With the wing held firmly in place, use the
holes in the former as a guide and hand turn the hole-cutter into the
leading edge of the wing.
Cut one hole and then put in the first dowel to ensure the wing stays in
place while cutting the second hole.
I have never trusted a dowel glued only into the balsa leading edge to be
strong enough. That is why I used plywood
shear webs in the center
section. The dowels go through the leading edge and into the shear
Put the dowels in place to ensure the wing
will remain in alignment while drilling for the nylon bolts at the
Do not glue the
dowels in place until the aircraft has been finished. It is much
easier to sand, cover and paint the model without the dowels in place.
A 1/16" plywood plate is used to spread the
force of the tightened wing bolts and prevent the wing bolts from
crushing the balsa wing. The holes are spaced so that they will go
into the center of the wing bolt blocks in the fuselage.
You can either inset the plywood into the trailing edge as I will do here, or cover it separately and glue it on
later. If you choose to go that route, then remove covering from
the wing in the area where the plate will go. Cover the visible
side of the
plate and over-lap the covering to the bottom about 1/8" all the way
Epoxy the plate in place.
I use the plate as a template to mark the outline with a
The balsa wood is relieved and the plate is
epoxied in place.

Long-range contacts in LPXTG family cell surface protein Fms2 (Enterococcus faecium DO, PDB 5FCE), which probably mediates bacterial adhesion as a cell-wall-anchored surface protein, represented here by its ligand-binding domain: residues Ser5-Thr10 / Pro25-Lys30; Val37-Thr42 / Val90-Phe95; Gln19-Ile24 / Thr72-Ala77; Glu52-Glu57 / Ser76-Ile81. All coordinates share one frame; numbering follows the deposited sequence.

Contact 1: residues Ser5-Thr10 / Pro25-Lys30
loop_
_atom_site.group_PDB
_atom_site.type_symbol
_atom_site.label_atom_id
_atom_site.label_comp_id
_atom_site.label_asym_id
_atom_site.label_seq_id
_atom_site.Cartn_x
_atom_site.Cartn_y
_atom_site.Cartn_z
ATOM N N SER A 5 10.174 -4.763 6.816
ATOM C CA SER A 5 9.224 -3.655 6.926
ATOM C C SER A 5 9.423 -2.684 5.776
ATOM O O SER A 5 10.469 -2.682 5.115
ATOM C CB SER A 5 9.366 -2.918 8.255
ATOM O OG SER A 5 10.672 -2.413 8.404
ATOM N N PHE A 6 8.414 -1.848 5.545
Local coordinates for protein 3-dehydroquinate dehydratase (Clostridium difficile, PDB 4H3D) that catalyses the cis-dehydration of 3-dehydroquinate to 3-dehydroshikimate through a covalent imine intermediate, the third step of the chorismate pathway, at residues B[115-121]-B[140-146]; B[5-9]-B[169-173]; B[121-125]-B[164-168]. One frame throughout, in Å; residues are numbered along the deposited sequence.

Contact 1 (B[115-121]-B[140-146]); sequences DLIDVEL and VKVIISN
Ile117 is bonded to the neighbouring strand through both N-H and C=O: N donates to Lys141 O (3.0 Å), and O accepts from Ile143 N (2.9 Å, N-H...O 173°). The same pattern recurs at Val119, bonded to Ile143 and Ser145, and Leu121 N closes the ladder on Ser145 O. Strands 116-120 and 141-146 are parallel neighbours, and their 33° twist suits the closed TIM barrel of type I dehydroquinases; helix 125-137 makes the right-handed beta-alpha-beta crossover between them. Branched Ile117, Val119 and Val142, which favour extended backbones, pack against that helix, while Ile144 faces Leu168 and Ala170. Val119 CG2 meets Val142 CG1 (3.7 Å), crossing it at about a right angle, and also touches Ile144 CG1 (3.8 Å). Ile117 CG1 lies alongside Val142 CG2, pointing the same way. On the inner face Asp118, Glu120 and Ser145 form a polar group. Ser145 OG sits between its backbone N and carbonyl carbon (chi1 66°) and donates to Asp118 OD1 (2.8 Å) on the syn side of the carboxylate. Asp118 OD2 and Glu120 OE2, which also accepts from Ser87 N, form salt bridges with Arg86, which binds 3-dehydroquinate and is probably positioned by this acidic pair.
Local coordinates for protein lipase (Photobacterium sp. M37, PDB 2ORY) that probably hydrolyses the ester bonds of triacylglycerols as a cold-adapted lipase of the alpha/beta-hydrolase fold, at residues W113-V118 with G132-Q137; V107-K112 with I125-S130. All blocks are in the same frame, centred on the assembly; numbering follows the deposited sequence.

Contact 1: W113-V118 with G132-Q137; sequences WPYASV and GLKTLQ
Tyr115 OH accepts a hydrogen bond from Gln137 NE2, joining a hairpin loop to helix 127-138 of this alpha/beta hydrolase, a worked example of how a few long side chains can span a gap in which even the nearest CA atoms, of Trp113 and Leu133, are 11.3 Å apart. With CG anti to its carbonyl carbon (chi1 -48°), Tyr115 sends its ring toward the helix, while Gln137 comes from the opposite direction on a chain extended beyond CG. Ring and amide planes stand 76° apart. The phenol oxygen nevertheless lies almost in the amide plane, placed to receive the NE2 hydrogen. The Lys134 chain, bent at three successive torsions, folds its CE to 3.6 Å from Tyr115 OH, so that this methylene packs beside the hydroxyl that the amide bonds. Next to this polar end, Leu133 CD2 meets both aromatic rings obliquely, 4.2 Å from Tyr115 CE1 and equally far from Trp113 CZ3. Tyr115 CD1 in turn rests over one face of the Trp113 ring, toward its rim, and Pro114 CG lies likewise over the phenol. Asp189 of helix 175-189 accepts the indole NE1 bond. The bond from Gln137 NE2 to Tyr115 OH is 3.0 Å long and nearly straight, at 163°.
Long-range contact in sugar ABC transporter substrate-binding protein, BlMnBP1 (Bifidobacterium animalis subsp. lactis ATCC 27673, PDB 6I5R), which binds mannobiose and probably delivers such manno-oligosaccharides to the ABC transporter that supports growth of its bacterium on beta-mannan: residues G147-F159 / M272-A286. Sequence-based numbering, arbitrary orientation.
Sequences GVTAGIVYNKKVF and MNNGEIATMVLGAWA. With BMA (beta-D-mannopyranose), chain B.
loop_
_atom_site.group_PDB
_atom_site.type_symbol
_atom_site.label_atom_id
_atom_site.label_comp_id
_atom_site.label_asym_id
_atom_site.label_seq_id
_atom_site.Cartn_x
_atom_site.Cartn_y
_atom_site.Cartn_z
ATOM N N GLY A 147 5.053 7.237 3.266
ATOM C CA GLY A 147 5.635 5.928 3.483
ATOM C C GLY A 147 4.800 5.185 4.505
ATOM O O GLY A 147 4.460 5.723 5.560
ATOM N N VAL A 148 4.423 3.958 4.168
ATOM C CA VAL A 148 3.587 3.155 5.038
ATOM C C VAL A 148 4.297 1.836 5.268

Use the plate as a drill placement guide.
The holes in this plate are 3/16". A #7 bit is actually the
correct bit to use when tapping for 1/4" x 20 threads. I am not
sure there is a difference in these bits, but 3/16" is close enough.
The holes should be drilled so that the
bolts are perpendicular to the outside of the wing. This allows
the bolt heads to seat properly against the plywood plate.
Drill through the wing and through the blocks in the fuselage.
The holes in the wing bolt blocks ready to
The holes are well centered due to care taken when
drilling the plywood plate before gluing it to the wing.
Careful alignment of the plate when gluing it to the wing ensures the
bolt holes will end up in the right place.
I run the tap in and out of the holes
several times to ensure the thread is cleanly cut. After I
test-mount the wing I use liberal amounts of thin
CA to harden and oil-proof
Let the CA set up for a couple hours and
then tap the holes again. I might repeat this step two or three
times to get the threads really hard.
When soaking wood with CA it does not always
set up quickly. You do not want to get wood fibers glued in your
taps, so it is best just to do something else while it sets up.
Note that the wing bolt blocks will be flush with the bottom of the
wing. This is important to prevent the bolts from flexing.
It also allows the bolts to break cleanly in a crash. However, if
this plane crashes, it will not matter if the bolts break or not — there
will be a lot of damage.
The holes in the wing still need to
be enlarged. In this case the holes need to be 1/4".
After drilling them to their finished size,
harden the holes with thin CA. Again, allow the CA to cure for a
couple of hours and then drill the holes a second time.
Here the wing has been mounted in place using nylon bolts. You can see that the bolt heads are flush against the plywood plate.